Thoughts to Ponder are my musings regarding community, things of the Spirit, and living as a Christ-follower. I don't offer the words of a professional or an expert; just a fellow traveler and explorer. Please don't take my musings more serious than I do. I've discovered a long time ago that I do not hold the keys of knowledge or wisdom. If I did, I misplaced them somewhere...typical.
Monday, August 07, 2006
"Innumerable times a whole Christian community has broken down because it had sprung from a wish dream. The serious Christian, set down for the first time in a Christian community, is likely to bring with him a very definite idea of what Christian life together should be and try to realize it. But God's grace speedily shatters such dreams. Just as surely as God's desires to lead us to a knowledge of genuine Christian fellowship, so surely must we be overwhelmed by a great disillusionment with others, with Christians in general, and, if we are fortunate, with ourselves.
"By sheer grace, God will not permit us to live even for a brief period in a dream world. He does not abandon us to those rapturous experiences and lofty moods that come over us like a dream. God is not a God of the emotions but a God of truth. Only that fellowship which faces such disillusionment, with all its unhappy and ugly aspects, begins to be what it should be in God's sight, begins to grasp in faith the promise that is given to it....Every human wish dream that is injected into the Christian community is a hindrance to genuine community and must be banished if genuine community is to survive. He who loves his dream of a community more than the Christian community itself becomes a destroyer of the latter, even though his personal intentions may be ever so honest and earnest and sacrificial.
"God hates visionary dreaming; it makes the dreamer proud and pretentious. The man who fashions a visionary ideal of community demands that it be realized by God, by others, and by himself...He acts as if he is the creator of the Christian community, as if his dream binds men together. When things do not go his way, he calls the effort a failure. When his ideal picture is destroyed, he sees the community going to smash. So he becomes, first an accuser of his brethren, then an accuser of God, and finally the despairing accuser of himself.
"Because God has already laid the only foundation of our fellowship, because God has bound us together in one body with other Christians in Jesus Christ, long before we entered into common life with them, we enter into that common life not as demanders but as thankful recipients. We thank God for what he has done for us. We thank God for giving us brethren who live by his call, by his forgiveness, and his promise. We do not complain of what God does not give us; we rather thank God for what he does give us daily...Even when sin and misunderstanding burden the communal life, is not the sinning brother still a brother, with whom I, too, stand under the Word of Christ? Will not his sin be a constant occasion for me to give thanks that both of us may live in the forgiving love of God in Jesus Christ? Thus the very hour of disillusionment with my brother becomes incomparably salutary, because it so thoroughly teaches me that neither of us can ever live by our own words and deeds, but only by that one Word and Deed which really binds us together--the forgivenss of sins in Jesus Christ.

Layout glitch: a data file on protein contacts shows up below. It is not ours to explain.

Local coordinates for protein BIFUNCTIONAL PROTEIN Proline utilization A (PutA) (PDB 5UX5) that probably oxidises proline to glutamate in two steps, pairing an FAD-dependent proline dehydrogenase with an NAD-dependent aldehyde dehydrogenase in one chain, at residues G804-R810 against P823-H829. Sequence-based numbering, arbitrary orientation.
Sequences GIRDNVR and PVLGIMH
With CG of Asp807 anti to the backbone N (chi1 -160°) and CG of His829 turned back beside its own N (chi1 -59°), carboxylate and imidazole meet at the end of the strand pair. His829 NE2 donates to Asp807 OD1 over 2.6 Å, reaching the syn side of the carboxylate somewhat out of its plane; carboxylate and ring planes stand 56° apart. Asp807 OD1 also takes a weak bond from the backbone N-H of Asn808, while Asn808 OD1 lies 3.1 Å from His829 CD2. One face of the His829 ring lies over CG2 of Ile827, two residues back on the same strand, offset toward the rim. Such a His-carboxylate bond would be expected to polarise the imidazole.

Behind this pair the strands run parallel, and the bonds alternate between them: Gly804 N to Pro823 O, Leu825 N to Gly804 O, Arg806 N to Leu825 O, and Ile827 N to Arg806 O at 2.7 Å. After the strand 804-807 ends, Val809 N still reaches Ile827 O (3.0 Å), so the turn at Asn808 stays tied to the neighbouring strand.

"...A pastor should not complain about his congregation, certainly never to other people, but also not to God. A congregation has not been entrusted to him in order that he should become its accuser before God and men. When a person becomes alienated from a Christian community in which he has been placed and begins to raise complaints about it, he had better examine himself first to see whether the trouble is not due to his wish dream that should be shattered by God; and if this be the case, let him thank God for leading him into this predicament. But if not, let him nevertheless guard aginst ever becoming an accuser of the congregaton before God. Let him rather accuse himself for his unbelief. Let him pray God for an understanding of his own failure and particular sin, and pray that he may not wrong his brethren. Let him, in the consciousness of his own guilt, make intercession for his own brethren. Let him do what he is committed to do, and thank God...
"Christian brotherhood is not an ideal which we must realize; it is rather a reality created by God in Christ in which we may participate."